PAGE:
One thing I have learned is that looks can be deceiving.

Thursday, May 26, 2005

The Mad Hatter

I think it's only fitting that our mutt, affectionally known to this journal as the Mad Hatter, should have a place here. In order to understand how we came about naming him after this character for this purpose, I suppose I should tell you a little bit about his background, hence his personality.

Back in November of 2003, and I'll admit it, I decided that I was in dire need of a four-legged companion so when Walrus was out producing the bacon I wouldn't be alone. I would have opted for a kitten/cat. But nooo. Walrus wouldn't have any of that nonsense. He is a dog person. Okay, that's fine with me. So then I was thinking more on the lines of a nice big dog. Someone that I wouldn't have to bend down to scratch their ears. Someone who would fill our home with his presence, if only through their sheer size. You know something like a Lab, Retriever, or a Shepard. But nooo. Walrus wouldn't have any of that. He likes little dogs like Terriers, or Jack Russell types.

So what did we get, you might ask? Well, we got the smallest dog I have ever had. And we got the largest dog Walrus has ever had. We got a terrier mutt. He looks like a cross between a Border Terrier and an Airdale. And he managed to inherit the worse of both characters all rolled into one. At least when he is on the loose.

But I digress, where was I. Oh, so back in November of 2003, Walrus and I went a hunting for the perfect dog, a mutt. We went to three rescue centers. Just to look, you understand. At the first two, I found some that I really liked, but didn't like Walrus. Walrus found some that he really liked, but I didn't like. (Side note: Funny how many dogs don't like men, but they all seem to like women. Smart dogs, I'd say.) Anyway, as it's said, third time's a charm. We went to the furtherest rescue center from us, Viking Oaks, to be precise, and lo and behold there was our dog. Well, the dog I fell in love with. He was so cute. Just kinda sitting there with this mournful look on his face (one, I might add, we have later learned he must have practiced in front of a mirror because he has shown us that he can turn it on and off like a light bulb). I would like to say that Walrus fell for him too, instant like, but nooo, it didn't happen quite that way.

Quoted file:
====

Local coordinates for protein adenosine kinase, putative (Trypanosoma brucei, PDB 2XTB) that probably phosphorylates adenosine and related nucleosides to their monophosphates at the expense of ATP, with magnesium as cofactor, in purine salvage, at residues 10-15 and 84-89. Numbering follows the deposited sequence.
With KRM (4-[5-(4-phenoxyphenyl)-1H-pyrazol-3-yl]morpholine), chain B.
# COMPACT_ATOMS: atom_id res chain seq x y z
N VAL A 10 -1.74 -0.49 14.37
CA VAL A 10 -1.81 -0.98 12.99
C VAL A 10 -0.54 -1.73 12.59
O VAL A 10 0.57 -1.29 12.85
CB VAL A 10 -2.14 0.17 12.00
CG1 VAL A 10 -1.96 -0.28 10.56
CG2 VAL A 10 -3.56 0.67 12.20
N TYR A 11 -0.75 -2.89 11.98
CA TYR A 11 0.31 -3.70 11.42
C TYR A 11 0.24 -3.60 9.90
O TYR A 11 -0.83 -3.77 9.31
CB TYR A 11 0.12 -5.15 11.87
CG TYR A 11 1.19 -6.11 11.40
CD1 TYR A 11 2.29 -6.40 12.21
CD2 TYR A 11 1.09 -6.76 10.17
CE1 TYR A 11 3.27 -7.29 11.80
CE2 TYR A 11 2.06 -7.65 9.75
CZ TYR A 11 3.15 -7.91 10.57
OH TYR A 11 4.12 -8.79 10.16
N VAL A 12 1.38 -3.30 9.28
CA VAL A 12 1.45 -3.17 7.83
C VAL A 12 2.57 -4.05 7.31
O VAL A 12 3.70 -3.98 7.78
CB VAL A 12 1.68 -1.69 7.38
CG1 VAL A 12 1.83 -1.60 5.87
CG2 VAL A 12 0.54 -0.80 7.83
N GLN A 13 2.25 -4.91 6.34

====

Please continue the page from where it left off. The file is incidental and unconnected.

Anyway, so here is this poor little mutt, sitting in the corner of his cage, looking like he has just lost his best friend. A sorry, miserable sight; probably the worse I have ever witness in all my years on this green earth. The dogs to the right of him and to the left were just barking like there was no tomorrow. They didn't have the look of sorrow about them at all, not at all. The mutt must have kept his secret, "the look," to himself. Finally, the mutt called to us. Just some short little barks. So we answered.

"Oh, Walrus! I like that one! He's so cute!"
"That one?"
"Yeah, that one. He's not to big for you, is he?"
"Uh, noooo."
"Well, com'on, let's get the lady to let us see him."